INTERIOR TROOPS WILL NOT BECOME NATIONAL GUARDS
Izvestia, March 23, 2001, p. 2
The Interior Troops are celebrating their anniversary on March 27: 190 years since their creation. Colonel-General Vyacheslav Tikhomirov, Commander of the Interior Troops, has summed up the achievements of his branch.
Despite certain proposals for reforming the Interior Troops, the government has decided to leave them within the Interior Ministry. Earlier, it was planned to reorganize the Interior Troops into a National Guards branch.
The general noted: “We have to conserve our resources. If we change the signboard and call the Interior Troops the National Guards, it will cost 200 million rubles.”
General Tikhomirov said that the reform of the Interior Troops is based on strengthening special and reconnaissance units. Currently the Interior Troops consists of 200,000 servicemen, 159 divisions, 24 brigades, 104 regiments and 5 higher education institutions. By the end of 2005 the numbers of the Interior Troops will be cut by 34,000 servicemen.
FEARS AND PROFITS
Izvestia, March 23, 2001, p. 3
The arrival of Security Council Secretary Sergei Ivanov in Warsaw has coincided with a new spy scandal in Washington. Ivanov has refused to comment on the incident, and started negotiations with the Polish government.
The Cold War with Poland has ended. All spies were expelled a year ago, the incident with the consulate general in Poznan was settled.
Nevertheless there are several difficult problems in Russian-Polish relations. The first problem is Chechnya. Warsaw relaxed its position when Russian servicemen saved two kidnapped Polish citizens. The second theme is economy. Poland is currently one of the Russia’s main trade partners.
Another topic is arms sales. Russia is offering its MiG-29 fighters to Poland.
KALININGRAD TO BE DEVELOPED
Trud, March 23, 2001, p. 2
Mikhail Kasyanov said at a Cabinet meeting yesterday that the implementation of the government’s decisions on socio-economic development of the Kaliningrad region will make this territory “an example of “market reforms”.
Earlier, a special commission headed by Herman Gref had investigated the situation in this region. The commission has prepared a document on measures aimed at socio-economic development of the Kaliningrad region.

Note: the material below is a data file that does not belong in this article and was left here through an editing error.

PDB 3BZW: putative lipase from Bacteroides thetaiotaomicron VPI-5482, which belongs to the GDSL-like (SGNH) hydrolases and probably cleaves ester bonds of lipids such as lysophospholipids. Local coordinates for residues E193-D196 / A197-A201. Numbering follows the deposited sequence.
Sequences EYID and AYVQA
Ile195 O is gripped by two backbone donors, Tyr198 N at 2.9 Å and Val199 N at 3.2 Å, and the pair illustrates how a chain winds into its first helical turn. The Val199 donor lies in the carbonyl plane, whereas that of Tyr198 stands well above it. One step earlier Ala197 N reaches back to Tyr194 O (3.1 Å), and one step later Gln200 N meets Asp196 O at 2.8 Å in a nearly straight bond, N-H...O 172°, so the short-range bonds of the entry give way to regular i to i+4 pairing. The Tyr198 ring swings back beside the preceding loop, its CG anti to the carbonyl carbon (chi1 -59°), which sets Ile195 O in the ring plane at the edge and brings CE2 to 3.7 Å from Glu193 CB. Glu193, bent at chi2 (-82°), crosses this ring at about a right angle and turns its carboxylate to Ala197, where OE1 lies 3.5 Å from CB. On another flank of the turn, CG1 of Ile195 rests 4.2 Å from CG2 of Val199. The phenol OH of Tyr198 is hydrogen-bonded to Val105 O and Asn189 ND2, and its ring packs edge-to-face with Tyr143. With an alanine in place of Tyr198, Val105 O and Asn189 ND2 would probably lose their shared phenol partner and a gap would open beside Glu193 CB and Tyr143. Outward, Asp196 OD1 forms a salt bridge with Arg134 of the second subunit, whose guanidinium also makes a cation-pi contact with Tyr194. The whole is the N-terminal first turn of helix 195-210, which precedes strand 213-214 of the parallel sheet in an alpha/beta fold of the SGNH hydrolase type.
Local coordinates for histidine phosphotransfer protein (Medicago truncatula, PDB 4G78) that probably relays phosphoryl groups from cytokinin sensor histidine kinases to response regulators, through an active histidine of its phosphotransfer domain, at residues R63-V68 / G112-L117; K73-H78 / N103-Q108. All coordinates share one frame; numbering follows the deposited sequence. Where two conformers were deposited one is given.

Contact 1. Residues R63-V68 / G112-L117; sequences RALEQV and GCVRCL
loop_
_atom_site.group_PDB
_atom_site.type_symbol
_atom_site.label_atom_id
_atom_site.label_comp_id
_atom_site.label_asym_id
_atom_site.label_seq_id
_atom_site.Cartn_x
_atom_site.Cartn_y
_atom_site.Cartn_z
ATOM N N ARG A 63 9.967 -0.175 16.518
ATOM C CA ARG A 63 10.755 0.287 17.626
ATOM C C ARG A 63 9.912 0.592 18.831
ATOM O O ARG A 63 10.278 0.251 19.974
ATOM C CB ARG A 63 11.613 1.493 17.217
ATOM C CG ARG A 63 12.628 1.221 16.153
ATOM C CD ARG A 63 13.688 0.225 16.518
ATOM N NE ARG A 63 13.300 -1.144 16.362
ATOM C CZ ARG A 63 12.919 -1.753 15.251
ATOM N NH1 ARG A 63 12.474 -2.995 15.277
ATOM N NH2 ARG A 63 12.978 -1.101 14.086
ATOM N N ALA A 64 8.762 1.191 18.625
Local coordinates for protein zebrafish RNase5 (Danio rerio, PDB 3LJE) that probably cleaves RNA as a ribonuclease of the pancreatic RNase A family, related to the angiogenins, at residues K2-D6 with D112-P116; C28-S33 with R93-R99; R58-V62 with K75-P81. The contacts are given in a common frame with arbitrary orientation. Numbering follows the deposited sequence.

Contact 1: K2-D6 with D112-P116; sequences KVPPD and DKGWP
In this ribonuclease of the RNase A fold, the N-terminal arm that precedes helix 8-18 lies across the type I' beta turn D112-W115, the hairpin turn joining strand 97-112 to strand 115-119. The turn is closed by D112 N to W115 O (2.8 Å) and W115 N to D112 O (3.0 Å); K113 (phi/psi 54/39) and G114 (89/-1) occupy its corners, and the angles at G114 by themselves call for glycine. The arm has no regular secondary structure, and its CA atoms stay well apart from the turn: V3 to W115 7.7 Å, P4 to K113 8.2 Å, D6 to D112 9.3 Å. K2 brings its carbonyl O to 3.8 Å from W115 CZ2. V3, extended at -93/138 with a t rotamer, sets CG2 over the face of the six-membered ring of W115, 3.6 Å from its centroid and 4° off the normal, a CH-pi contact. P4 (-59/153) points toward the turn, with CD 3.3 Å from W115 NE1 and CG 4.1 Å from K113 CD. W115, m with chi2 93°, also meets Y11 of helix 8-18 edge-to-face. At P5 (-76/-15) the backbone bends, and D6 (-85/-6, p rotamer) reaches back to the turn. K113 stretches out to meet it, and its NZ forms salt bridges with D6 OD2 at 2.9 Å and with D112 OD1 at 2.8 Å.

The prime minister noted that the development of this region is becoming urgent, in connection with the changing geopolitical situation.
GREENPEACE OPPOSES STORING NUCLEAR WASTE IN RUSSIA
Moskovsky Komsomolets, March 23, 2001, p. 2
Greenpeace has decided to protest against storing nuclear waste in Russia: several people climbed onto the roof of the Duma building with banners.
It is possible that the action by Greenpeace made the Duma think before taking such a serious decision. The Nuclear Energy Ministry has been trying for several years to pass laws permitting storage of nuclear waste from abroad in Russia. The Duma passed bills proposed by the ministry in the first reading on December 21. The situation has changed since then. Environmentalists and the public are worried. According to opinion polls, most people (90%) oppose these laws.
The Duma has decided to postpone debates on this issue, because a state environmental assessment has not been done yet.
SLOVENIAN PRIME MINISTER VISITS MOSCOW
Rossiyskaya Gazeta, March 23, 2001, p. 3
Slovenian Prime Minister Yanez Drnovshek arrived in Moscow on March 23. He plans to meet with Prime Minister Mikhail Kasianov and other Russian leaders. It is not out of the question that President Putin will meet with the Slovenian prime minister. Negotiations will be dedicated to the prospects for bilateral relations between Russia and Slovenia.